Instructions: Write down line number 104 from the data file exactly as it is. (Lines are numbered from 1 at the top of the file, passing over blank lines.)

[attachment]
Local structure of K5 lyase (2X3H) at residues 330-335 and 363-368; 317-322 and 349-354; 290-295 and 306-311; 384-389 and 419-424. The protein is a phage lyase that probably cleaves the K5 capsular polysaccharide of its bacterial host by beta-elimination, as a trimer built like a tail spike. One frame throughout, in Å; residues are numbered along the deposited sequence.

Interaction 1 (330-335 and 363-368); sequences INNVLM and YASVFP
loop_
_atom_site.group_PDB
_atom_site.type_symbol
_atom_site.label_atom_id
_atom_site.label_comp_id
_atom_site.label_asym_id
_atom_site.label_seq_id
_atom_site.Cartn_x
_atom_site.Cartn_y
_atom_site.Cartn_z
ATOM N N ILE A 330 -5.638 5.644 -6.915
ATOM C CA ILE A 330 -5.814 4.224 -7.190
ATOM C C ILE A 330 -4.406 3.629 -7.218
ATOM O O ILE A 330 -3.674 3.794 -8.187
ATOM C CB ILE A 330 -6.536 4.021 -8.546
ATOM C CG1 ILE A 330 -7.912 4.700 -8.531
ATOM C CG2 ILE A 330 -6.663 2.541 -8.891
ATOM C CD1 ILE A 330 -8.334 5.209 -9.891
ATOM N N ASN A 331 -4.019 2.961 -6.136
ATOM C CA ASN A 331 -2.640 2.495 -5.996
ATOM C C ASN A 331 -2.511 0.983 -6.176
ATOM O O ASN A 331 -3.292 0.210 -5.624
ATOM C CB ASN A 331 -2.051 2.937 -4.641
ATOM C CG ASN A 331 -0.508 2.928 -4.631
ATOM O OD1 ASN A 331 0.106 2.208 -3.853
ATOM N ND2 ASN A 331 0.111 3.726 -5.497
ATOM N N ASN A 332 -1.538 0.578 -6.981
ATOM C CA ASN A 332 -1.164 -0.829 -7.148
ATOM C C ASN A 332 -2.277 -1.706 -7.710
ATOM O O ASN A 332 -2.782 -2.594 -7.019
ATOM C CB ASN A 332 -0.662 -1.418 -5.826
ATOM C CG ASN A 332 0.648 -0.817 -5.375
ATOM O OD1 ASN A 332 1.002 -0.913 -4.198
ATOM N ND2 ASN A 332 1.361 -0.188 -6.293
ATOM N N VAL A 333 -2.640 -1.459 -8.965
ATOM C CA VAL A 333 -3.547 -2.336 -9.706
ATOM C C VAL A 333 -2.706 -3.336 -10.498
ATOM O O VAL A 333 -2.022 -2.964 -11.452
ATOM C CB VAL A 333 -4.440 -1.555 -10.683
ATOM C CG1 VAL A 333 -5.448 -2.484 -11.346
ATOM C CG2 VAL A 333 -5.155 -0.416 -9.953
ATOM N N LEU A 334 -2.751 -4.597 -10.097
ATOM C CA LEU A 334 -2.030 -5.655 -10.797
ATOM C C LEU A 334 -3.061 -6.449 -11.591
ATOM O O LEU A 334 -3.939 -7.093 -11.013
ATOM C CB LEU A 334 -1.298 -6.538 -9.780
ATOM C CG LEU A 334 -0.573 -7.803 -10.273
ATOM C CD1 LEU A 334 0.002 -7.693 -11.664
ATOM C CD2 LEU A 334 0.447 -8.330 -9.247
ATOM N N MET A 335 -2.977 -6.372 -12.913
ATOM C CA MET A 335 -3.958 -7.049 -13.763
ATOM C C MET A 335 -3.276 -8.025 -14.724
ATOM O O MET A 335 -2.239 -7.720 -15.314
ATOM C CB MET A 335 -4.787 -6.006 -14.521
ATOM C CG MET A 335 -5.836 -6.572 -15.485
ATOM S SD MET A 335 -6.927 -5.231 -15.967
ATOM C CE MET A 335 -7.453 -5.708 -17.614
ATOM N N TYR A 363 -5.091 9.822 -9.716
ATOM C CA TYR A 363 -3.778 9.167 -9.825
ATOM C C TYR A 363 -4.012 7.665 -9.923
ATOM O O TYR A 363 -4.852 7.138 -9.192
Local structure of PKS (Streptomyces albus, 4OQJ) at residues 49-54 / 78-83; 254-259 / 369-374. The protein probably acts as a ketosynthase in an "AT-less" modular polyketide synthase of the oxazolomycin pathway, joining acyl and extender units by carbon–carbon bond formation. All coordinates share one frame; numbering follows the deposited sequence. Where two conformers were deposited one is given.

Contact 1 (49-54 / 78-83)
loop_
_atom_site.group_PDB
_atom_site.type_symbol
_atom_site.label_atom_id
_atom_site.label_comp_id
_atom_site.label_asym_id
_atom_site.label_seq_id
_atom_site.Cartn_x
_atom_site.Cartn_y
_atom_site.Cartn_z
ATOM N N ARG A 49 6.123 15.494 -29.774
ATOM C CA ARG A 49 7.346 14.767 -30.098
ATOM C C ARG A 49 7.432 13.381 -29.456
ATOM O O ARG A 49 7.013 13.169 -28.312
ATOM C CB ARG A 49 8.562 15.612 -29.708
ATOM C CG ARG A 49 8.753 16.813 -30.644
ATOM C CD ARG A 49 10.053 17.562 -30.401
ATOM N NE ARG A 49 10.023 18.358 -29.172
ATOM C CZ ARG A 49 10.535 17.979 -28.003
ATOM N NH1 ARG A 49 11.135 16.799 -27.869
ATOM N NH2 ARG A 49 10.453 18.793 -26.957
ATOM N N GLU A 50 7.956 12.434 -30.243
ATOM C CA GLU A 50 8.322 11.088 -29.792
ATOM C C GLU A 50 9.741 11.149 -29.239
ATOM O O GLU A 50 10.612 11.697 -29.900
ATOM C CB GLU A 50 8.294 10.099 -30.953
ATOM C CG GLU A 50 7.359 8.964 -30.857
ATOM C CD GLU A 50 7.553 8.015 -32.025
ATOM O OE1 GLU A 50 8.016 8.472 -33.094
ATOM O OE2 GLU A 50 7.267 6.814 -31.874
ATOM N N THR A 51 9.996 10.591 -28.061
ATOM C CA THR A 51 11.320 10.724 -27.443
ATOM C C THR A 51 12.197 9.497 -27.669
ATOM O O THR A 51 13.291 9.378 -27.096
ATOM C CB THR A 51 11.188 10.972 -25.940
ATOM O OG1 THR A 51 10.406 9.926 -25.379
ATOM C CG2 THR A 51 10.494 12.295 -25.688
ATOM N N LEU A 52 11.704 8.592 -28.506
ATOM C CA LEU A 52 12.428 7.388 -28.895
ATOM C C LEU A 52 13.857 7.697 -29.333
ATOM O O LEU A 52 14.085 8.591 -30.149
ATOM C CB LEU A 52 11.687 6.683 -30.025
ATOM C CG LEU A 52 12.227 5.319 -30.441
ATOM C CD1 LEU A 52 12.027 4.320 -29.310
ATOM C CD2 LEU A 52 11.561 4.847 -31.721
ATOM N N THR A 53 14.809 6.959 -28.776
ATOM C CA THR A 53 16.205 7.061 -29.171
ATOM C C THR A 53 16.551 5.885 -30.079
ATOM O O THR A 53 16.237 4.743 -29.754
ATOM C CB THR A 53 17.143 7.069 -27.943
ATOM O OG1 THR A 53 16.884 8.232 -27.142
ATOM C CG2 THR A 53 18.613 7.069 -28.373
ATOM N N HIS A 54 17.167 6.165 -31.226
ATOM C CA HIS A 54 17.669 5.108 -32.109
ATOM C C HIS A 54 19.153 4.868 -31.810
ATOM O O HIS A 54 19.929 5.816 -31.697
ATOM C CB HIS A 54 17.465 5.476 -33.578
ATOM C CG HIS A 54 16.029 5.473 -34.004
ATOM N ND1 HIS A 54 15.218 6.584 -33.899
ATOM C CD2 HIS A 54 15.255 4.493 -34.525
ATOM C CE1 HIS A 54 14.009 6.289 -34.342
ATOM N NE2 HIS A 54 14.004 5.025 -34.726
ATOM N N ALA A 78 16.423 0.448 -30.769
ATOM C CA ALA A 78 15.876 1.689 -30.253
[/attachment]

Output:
ATOM C CA LEU A 52 12.428 7.388 -28.895